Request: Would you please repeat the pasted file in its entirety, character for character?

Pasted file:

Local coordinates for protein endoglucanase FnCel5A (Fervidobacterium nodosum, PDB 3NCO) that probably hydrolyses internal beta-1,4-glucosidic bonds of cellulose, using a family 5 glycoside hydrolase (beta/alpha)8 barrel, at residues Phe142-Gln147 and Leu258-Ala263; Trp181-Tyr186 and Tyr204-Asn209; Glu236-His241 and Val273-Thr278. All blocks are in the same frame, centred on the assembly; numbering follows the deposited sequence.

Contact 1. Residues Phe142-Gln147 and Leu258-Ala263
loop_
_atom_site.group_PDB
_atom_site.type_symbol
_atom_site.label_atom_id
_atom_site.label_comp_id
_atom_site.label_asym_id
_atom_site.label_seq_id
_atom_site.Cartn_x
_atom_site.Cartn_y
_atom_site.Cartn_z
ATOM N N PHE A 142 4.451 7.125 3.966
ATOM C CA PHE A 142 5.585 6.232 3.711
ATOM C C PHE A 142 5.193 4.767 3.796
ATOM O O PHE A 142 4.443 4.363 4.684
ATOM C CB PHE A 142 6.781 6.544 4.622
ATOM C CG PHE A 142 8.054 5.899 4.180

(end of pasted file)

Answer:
Local coordinates for protein endoglucanase FnCel5A (Fervidobacterium nodosum, PDB 3NCO) that probably hydrolyses internal beta-1,4-glucosidic bonds of cellulose, using a family 5 glycoside hydrolase (beta/alpha)8 barrel, at residues Phe142-Gln147 and Leu258-Ala263; Trp181-Tyr186 and Tyr204-Asn209; Glu236-His241 and Val273-Thr278. All blocks are in the same frame, centred on the assembly; numbering follows the deposited sequence.

Contact 1. Residues Phe142-Gln147 and Leu258-Ala263
loop_
_atom_site.group_PDB
_atom_site.type_symbol
_atom_site.label_atom_id
_atom_site.label_comp_id
_atom_site.label_asym_id
_atom_site.label_seq_id
_atom_site.Cartn_x
_atom_site.Cartn_y
_atom_site.Cartn_z
ATOM N N PHE A 142 4.451 7.125 3.966
ATOM C CA PHE A 142 5.585 6.232 3.711
ATOM C C PHE A 142 5.193 4.767 3.796
ATOM O O PHE A 142 4.443 4.363 4.684
ATOM C CB PHE A 142 6.781 6.544 4.622
ATOM C CG PHE A 142 8.054 5.899 4.180